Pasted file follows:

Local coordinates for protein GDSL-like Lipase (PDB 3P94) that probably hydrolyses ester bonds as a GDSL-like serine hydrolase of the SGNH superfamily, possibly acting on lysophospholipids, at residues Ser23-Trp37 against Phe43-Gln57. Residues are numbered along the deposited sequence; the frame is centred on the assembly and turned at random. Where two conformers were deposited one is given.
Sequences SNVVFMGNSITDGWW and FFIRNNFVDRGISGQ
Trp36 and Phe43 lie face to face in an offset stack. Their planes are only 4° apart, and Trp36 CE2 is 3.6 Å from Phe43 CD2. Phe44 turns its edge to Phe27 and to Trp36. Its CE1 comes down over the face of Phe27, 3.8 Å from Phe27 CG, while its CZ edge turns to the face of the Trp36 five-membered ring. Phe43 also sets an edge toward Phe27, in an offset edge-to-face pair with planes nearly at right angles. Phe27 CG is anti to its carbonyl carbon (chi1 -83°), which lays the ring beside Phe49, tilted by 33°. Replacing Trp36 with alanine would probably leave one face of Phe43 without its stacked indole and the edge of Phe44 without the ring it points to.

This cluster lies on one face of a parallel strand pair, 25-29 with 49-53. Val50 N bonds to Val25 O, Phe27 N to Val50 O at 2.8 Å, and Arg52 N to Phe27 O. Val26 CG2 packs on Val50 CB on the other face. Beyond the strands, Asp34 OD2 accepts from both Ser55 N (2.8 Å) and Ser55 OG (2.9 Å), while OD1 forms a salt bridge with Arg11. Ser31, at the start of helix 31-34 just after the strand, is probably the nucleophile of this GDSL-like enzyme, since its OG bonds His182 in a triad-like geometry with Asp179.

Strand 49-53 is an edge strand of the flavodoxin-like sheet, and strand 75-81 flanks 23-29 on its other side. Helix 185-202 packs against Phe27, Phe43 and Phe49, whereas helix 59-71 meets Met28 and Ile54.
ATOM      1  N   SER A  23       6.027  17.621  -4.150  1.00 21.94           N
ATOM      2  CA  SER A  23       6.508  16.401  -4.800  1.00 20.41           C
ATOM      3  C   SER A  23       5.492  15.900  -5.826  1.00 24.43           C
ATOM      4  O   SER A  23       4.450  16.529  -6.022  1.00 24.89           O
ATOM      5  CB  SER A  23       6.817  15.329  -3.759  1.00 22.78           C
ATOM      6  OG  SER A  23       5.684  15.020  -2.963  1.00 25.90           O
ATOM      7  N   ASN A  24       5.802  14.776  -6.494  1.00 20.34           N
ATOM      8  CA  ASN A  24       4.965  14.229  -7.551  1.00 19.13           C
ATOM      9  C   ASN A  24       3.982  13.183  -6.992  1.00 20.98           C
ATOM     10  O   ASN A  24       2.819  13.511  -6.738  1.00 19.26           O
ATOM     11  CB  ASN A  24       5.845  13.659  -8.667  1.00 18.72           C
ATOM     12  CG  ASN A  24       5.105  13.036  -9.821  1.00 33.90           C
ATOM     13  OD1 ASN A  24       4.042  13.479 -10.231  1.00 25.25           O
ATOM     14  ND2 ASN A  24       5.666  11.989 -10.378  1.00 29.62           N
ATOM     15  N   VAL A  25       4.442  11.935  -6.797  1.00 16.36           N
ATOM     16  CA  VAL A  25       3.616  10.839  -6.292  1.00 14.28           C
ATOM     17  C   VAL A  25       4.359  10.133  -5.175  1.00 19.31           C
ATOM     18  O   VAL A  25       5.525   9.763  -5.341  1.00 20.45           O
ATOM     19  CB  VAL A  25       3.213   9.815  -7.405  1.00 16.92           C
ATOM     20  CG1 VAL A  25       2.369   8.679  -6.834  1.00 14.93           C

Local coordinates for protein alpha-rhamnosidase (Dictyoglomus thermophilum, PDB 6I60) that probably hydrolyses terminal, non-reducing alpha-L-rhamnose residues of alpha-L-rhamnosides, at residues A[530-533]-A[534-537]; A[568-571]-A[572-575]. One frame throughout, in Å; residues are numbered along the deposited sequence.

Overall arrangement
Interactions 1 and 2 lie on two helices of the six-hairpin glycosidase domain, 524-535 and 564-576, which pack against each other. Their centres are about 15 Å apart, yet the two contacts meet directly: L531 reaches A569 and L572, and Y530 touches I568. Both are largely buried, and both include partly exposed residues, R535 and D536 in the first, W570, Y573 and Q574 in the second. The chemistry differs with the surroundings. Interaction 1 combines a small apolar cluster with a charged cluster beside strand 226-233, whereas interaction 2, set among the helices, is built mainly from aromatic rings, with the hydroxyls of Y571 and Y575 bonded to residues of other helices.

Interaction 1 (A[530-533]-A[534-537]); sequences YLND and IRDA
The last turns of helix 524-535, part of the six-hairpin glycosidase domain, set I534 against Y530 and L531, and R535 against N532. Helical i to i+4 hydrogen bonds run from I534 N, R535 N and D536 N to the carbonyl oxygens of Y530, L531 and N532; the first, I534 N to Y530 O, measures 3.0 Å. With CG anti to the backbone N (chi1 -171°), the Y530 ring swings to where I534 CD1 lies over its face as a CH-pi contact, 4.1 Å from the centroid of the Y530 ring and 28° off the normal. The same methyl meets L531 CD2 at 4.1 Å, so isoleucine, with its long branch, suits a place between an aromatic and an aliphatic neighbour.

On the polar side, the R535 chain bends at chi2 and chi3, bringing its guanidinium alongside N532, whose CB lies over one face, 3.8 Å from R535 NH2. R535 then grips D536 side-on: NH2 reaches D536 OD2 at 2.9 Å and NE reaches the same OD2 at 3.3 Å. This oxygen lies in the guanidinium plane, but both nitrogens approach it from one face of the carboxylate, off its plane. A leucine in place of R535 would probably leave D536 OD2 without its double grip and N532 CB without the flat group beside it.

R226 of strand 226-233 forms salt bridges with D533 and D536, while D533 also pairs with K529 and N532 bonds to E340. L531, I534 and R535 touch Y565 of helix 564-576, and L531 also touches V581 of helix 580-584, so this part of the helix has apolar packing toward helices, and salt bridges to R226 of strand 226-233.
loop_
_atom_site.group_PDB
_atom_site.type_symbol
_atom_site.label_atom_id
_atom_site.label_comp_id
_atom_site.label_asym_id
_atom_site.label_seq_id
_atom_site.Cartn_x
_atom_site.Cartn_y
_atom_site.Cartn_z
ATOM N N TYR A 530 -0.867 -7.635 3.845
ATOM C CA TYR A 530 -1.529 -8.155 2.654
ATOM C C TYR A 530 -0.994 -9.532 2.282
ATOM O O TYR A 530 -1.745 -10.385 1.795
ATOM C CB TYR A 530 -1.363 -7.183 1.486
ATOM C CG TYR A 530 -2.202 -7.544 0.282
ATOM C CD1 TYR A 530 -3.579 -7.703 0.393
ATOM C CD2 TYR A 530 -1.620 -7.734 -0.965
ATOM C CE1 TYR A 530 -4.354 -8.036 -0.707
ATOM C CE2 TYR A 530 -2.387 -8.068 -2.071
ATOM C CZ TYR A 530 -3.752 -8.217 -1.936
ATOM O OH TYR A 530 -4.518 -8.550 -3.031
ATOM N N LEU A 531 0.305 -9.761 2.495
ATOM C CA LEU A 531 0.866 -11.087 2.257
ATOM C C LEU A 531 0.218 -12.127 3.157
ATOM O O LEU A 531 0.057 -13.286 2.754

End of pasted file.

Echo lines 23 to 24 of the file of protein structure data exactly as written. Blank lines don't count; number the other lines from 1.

ATOM     18  O   VAL A  25       5.525   9.763  -5.341  1.00 20.45           O
ATOM     19  CB  VAL A  25       3.213   9.815  -7.405  1.00 16.92           C